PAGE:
The Psychology of Belief, The End: The Metaphysical Club

I'm going to end this series and wish you a happy weekend with a quote that has profoundly shaped my faith.

I'm not sure why this quote has so affected me, but I cannot shake it. And, in many ways, it sums up my goals for this series.

The quote comes from the Pulitzer-prize winning book by Louis Menand, THE METAPHYSICAL CLUB: A STORY OF IDEAS IN AMERICA. The book is the story of American pragmatism, the dominant philosophy in America from the Civil War up to about WW II. The book gives short but intertwined biographies of the first American pragmatists: Oliver Wendell Holmes, William James, Charles S. Peirce, and John Dewy. The title "Metaphysical Club" comes from a short time when Holmes, James, and Peirce formed the "Club" to discuss philosophy and other ideas. That would have been a very cool reading group to be in.

Here's the quote. Read it in light of my other posts in this series. It's a quote from the section on Holmes:

"The lesson Holmes [learned] can be put in a sentence. It is that certitude leads to violence. This is a proposition that has an easy application and a difficult one. The easy application is to ideologues, dogmatists, and bullies--people who think that their rightness justifies them in imposing on anyone who does not happen to subscribe to their particular ideology, dogma, or notion of turf. If the conviction of rightness is powerful enough, resistance to it will be met, sooner or later, by force. There are people like this in every sphere of life, and it is natural to feel that the world would be a better place without them...Holmes did have an intense dislike of people who presented themselves as instruments of some higher power. 'I detest a man who knows that he knows'...and he had a knee-jerk suspicion of causes. He regarded them as attempts to compel one group of human beings to conform to some other group's ideas of the good, and he could see no authority for such attempts greater than the other group's certainty that it knew what was best...

Still, Holmes did not think that the world would be better off without people like this, because he thought everyone was like this--and this is the difficult part of his belief about certitude and violence. It is easy to condemn unwarranted certainty in others; we are always confident that people we disagree with would be improved by a little self-doubt. We even remind ourselves, in our better moments, to be skeptical of our own convictions. In the end, though, there just are some things that we are certain about. We have beliefs we cannot help feeling are valid...And when push comes to shove over those beliefs, we are prepared to shove back."

The phrase that has stuck with me and has become a mantra of mine is this: "Skeptical of our own convictions."

This, to me, is key. Everyday I remind myself, "Richard, you could be wrong about that." I cannot communicate just how critical I believe this to be. Can you imagine a world where people were skeptical about their convictions? Such a skepticism isn't intended to throw out strongly held and cherished beliefs. Rather, its goal is to just give us pause, to open us up, ever so slightly, to learning something new. You cannot grow, or learn, or change if you "know you know."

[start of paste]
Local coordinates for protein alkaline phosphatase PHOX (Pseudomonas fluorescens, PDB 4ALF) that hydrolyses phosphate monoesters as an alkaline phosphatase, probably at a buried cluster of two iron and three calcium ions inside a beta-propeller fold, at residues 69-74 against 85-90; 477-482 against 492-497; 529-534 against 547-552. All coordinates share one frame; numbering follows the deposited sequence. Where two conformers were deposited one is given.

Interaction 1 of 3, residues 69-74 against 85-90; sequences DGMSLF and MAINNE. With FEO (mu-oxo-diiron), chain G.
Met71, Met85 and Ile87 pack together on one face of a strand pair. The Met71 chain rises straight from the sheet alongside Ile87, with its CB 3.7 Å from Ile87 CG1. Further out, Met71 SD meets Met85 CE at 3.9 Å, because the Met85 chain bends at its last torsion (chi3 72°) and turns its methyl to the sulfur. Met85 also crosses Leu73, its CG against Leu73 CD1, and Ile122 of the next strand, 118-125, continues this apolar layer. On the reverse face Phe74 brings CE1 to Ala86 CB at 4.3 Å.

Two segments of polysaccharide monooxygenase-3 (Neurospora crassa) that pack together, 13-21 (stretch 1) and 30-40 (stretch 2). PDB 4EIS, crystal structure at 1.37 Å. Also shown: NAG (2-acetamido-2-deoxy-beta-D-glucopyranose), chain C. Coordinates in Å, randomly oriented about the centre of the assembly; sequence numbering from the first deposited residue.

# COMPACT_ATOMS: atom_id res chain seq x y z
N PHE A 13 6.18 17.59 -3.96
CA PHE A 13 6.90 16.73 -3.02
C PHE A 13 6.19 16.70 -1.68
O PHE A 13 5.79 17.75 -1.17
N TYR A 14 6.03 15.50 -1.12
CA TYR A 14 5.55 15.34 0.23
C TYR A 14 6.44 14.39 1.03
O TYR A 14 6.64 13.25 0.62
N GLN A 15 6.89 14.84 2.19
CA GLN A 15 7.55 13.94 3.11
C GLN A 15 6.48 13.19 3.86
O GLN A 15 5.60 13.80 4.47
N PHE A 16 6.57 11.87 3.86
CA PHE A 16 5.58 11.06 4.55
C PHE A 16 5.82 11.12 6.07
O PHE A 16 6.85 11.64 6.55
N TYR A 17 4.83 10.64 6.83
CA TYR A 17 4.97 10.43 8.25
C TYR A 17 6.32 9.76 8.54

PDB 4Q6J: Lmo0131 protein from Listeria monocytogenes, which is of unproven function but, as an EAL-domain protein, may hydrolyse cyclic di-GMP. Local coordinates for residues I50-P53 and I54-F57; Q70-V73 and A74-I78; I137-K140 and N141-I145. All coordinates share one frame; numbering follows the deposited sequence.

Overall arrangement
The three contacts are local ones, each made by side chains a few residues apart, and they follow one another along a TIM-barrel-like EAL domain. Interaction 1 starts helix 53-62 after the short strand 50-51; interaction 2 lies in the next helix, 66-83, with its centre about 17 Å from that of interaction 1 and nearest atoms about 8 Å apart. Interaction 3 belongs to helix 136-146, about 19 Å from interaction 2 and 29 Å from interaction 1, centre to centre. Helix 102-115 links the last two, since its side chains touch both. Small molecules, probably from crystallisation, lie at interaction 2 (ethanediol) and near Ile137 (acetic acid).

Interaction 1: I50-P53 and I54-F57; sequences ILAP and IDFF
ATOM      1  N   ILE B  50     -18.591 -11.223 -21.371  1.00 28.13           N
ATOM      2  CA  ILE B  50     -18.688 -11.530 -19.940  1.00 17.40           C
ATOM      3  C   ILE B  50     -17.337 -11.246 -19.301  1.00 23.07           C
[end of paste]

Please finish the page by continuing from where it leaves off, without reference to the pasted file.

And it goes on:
So I encourage you, at critical junctures of life, to revisit your convictions and entertain the possibility that other people might teach you something. That effort, I believe, is one of the greatest ministries you can provide to the people of this earth.

Have a great weekend.

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4 thoughts on “The Psychology of Belief, The End: The Metaphysical Club”

  1. "We have beliefs we cannot help feeling are valid..."

    And we have beliefs that we don't even know that we have. They are subconscious assumptions that define our age. We gotta watch out for them too.

  2. Steve,
    I agree. The people who worry me the most are people who consider themselves objective and unbiased when, in fact, they are not. They have a kind of "self-blindness" that is generally benign (but irritating to outside observers) but such a blindness can, in certain situations, have some negative consequences.

  3. The problem is that there seems to be a sort of reverse collorary of this rule: lack of confidence in what one believes leads to inaction. That is as bad, what's needed is scepticism in moderation! Maybe...

  4. That is a good point. Sometimes I wonder if the faith stance I'm articulating suits cynical intellectuals, people who can sit around all day and point out the flaws in various positions but who rarely get their hands dirty. So there is a need to somehow find a faith position that is epistemically humble AND socially active.

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